Seeing a hummingbird flying in your garden can sometimes seem like an otherworldly experience. That's because hummingbirds are the only birds worldwide that fly at the deftly speed that they do.
Hummingbirds are efficient pollinators that love to drink the nectar of brightly colored and red tubular flowers – in exchange providing the needed propagation the the tubular plant world.
Hummingbirds are part of the Trochilidae family, which comprises over 360 species of birds. These hummingbirds dwell and migrate through the entire continent of the americas which include parts of Canada, North America, and South America. And that is no small feat.
You can find these tiny birds in various locations and habitats, including in forest, mountainous, tropical, and arid desert environments. With their flying abilities, they can travel for long distances and are considered migratory birds for the most part.
Therefore, if you love hummingbirds, you must understand their most important characteristic – flying. Researchers have tested hummingbirds’ flight capabilities by placing them in wind tunnels and observing the mechanism from up close.
Here’s the hummingbird flying skills you should know about!
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Hummingbird flights facts
Hummingbirds are great acrobats: this bird flies backward, hovers mid-air, and goes up and down (and in any direction). And it does so at the incredibly high speed of 30mph. A hummingbird’s wings are very impressive, just watch them in slow-motion.
It is estimated that a hummingbirds’s wing beats reach a whooping speed of 50 beats per second (at least). The bee hummingbird can even get to 80 beats per second. Hummingbirds can fly both at high and low altitudes.
They typically fly high when they migrate. But otherwise, they prefer to stay at tree level, as that is where their food source is. Hummingbirds also have a good memory and will know where every flower they have visited is, thus helping reduce the cost of energy spent flying in search of food.
How do hummingbirds fly?
Hummingbird fly predominantly for survival as their food sources are insects and out-of-reach flowers. When they’re mid-air, hummingbirds move their wings backward and forward so that the air is pushed down (not backward). Hummingbirds do both upstrokes and downstrokes and can easily change flying direction when necessary.
Wing movements are hard to see unless you watch a video of a hummingbird in slow-motion: you can see that when a hummingbird hovers, the hummingbird’s wings form a figure in the shape of the number 8.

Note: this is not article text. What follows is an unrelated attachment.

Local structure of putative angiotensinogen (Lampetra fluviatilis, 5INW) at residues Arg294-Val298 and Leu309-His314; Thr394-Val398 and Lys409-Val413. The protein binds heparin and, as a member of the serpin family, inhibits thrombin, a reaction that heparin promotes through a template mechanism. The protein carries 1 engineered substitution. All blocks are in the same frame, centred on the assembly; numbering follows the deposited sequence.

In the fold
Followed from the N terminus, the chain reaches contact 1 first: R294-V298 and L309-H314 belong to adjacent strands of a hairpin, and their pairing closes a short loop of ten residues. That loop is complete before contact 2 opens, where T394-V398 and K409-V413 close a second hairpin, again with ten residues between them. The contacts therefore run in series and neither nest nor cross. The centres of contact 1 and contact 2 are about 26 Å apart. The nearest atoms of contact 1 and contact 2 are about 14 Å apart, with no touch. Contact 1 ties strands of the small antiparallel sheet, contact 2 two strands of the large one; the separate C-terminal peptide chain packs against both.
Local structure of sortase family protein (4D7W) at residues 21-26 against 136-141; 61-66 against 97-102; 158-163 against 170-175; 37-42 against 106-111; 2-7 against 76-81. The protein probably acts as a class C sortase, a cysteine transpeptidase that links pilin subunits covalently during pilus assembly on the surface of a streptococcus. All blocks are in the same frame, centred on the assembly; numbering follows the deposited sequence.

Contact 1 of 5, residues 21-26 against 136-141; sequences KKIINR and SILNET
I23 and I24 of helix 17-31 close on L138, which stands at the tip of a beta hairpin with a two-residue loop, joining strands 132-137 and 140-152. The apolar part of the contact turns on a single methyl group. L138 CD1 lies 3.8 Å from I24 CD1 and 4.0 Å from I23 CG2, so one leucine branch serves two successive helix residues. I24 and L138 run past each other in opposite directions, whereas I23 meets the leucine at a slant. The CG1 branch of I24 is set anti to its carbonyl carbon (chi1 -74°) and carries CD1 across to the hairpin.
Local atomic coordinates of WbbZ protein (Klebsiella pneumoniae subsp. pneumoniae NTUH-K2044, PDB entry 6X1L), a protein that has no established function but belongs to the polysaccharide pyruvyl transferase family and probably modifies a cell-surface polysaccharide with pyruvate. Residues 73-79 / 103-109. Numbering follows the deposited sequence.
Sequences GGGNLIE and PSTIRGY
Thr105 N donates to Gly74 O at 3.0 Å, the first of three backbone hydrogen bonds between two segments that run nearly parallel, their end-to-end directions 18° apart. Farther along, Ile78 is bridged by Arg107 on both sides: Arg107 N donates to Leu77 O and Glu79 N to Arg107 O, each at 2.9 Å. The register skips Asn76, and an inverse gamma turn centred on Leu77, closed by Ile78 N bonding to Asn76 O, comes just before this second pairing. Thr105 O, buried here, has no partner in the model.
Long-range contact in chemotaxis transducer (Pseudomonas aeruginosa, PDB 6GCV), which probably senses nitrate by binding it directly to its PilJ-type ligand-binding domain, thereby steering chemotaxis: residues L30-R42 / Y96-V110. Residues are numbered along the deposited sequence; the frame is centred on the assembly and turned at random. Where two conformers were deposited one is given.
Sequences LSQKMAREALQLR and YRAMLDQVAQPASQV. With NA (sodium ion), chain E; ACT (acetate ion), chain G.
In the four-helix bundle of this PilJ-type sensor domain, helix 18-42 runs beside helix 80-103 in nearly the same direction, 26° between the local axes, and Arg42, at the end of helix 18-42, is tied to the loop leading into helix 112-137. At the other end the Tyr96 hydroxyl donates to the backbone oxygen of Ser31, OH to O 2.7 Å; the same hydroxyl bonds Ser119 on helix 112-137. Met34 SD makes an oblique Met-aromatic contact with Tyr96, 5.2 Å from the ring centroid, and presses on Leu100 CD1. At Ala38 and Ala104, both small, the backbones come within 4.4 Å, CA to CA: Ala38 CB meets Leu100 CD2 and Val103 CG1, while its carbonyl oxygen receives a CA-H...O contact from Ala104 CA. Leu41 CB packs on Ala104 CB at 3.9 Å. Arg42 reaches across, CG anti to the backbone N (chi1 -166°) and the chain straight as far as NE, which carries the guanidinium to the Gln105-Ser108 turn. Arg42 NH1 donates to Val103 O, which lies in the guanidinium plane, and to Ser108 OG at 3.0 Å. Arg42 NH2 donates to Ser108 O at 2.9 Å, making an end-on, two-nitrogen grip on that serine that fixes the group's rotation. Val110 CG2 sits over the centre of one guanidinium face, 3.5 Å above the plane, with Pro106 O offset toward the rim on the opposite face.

Hummingbirds fly during their mating rituals where they will perform courtship dives. Male hummingbirds will dive head-on to impress the females in hopes that the female will want to mate. Their wings beat even faster than usual in these dives and can reach 200 beats per second. Because hummingbirds travel so much, they consume a lot of calories.
Hummingbirds are excellent foragers who have to eat multiple meals a day. Between flying routes, hummingbirds forage for nectar, small insects, and water. Before embarking on their migrations, hummingbirds will usually make an effort to gain extra weight.
Because hummingbirds spend a lot of energy flying about 20% of the time, they actually sit still to conserve energy perched on a branch as well. At night, hummingbirds go in to a state of torpor (which slows down their metabolic system – heart-rate, breathing, body temperature and so on). If you see a hummingbird standing still, wait half an hour and you will see it regain its energy again.
Hummingbird physiology for perfect flight
This section will highlight a few physical adaptations that ensure perfect maneuverability for the hummingbird. The most important ones that make a difference are:
- They have a general small body
- A hummingbird’s joints are rigid compared to other birds.
- Hummingbird wings have strong bones in them
- Their small and short feet are tucked under the wings; the fact that they are so small (and hidden) helps them be more aerodynamic.
- Their pectoral muscles represent about 30% of their body weight
- Hummingbirds have hollow bones
- These tiny birds have large hearts that support their racy heart-rates – a hummingbird’s heart is a big organ. Thus it’s able to sustain a lot of wing beats. Many wing beats equal more capacity to endure flying over long distances.
Flight capabilities by bird species
- The fastest species of hummingbird is Anna’s hummingbird.
- The Rufous Hummingbird flies the longest distance of any hummingbird on the planet – traveling about 4000 miles from Alaska to Mexico (and back).
- The Ruby-throated hummingbird flies 500 miles across the Gulf of Mexico without ever taking a break. It seems that these North American hummingbirds are not only fast, but their flight skills also show a lot of endurance.
How can you help hummingbirds?
If you want to see up-close sightings of this beautiful jewel with outstanding flying capabilities, then make sure your garden is the perfect safe haven for it. Placing many hummingbird feeders at a significant distance from each other is just good practice if you want to keep them around.
That way, you can start birdwatching them and analyzing their flying patterns. Perches help hummingbirds take a break from their long travels and ensure they can have a comfortable place to rest. All that moving around also requires some rest – albeit not much for the active hummingbird.
So if you see a flying hummingbird in your garden, take the time to admire it and share it with the world! And if you want to see how their brilliant wings work, pick up your camera, film them, and then put them in slow-motion.
Watching a hummingbird in slow motion is fascinating because you can see EXACTLY how they move their wings: as we mentioned, their wings form a figure eight shape in the air around them when they hover.